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A Place I Never Knew

Tira Khan | India

Irshad

For this series, I traveled to one of the last Muslim-ruled princely states in India, also my family’s ancestral home.

Rampur is a small city that has the highest Muslim population in Uttar Pradesh, India’s most populous and poorest state. Rampur’s former rulers, called Nawabs, constructed palaces, mosques, and a fort. The Nawabs valued culture: They hired chefs who created a courtly cuisine. They cultivated music, collected books, and listened to poetry. They also ruled with clenched fists, ready to punish those who dared defy them.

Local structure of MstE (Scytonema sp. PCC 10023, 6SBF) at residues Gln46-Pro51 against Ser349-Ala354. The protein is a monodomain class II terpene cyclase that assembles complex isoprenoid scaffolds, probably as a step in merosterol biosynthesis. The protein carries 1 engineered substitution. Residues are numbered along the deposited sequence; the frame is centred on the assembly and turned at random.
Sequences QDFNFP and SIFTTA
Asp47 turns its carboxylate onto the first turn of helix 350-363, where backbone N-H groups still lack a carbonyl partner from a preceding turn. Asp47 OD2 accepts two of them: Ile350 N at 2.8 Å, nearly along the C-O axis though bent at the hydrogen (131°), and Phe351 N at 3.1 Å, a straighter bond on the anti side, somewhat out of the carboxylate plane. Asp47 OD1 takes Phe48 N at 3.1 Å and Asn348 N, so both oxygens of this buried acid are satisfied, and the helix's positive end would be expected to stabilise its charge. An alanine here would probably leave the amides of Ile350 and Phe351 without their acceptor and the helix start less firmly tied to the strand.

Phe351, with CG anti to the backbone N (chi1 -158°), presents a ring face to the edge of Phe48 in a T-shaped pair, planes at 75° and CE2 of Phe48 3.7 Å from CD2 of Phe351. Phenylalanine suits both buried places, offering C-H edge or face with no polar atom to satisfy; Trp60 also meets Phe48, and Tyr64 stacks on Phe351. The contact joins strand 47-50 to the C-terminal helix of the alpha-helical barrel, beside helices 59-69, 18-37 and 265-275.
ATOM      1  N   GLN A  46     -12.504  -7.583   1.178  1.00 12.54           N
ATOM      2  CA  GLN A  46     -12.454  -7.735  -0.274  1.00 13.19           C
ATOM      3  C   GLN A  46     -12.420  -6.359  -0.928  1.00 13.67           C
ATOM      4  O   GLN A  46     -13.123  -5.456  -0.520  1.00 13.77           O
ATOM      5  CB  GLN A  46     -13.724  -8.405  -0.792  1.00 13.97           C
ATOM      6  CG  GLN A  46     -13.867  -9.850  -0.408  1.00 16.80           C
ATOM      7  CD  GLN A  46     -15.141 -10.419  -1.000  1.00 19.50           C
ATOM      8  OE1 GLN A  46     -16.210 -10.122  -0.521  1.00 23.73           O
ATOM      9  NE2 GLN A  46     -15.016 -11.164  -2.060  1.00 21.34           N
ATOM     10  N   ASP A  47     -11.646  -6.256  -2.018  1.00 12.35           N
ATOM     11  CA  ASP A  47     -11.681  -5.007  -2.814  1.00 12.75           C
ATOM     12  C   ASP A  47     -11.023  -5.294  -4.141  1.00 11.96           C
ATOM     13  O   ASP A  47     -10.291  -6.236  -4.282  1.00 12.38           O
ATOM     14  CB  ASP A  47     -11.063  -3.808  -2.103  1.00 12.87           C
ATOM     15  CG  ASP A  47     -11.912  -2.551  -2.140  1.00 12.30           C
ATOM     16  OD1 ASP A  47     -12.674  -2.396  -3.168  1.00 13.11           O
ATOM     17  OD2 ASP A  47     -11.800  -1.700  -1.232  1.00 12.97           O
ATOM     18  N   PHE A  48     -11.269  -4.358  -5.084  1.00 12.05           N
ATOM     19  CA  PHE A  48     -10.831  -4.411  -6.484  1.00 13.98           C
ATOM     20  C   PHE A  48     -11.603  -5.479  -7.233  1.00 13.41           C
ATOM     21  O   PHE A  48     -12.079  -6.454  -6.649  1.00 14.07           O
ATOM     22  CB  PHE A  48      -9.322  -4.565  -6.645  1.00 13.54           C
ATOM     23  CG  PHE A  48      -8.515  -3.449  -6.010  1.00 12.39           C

For this project, I returned to India to discover a city, culture, and country that I never knew. I visited my uncle, who still lives in the family home. I read early 20th century texts and learned that Pathans, my family’s ethnic lineage, were considered a warrior race.

This series explores the history of the city, and also its present state, existing under the shadow of Hindu nationalism. My photographs explore the city’s architecture, people, and play with the formality of Indian-style portraiture popular during the pre-world war era.

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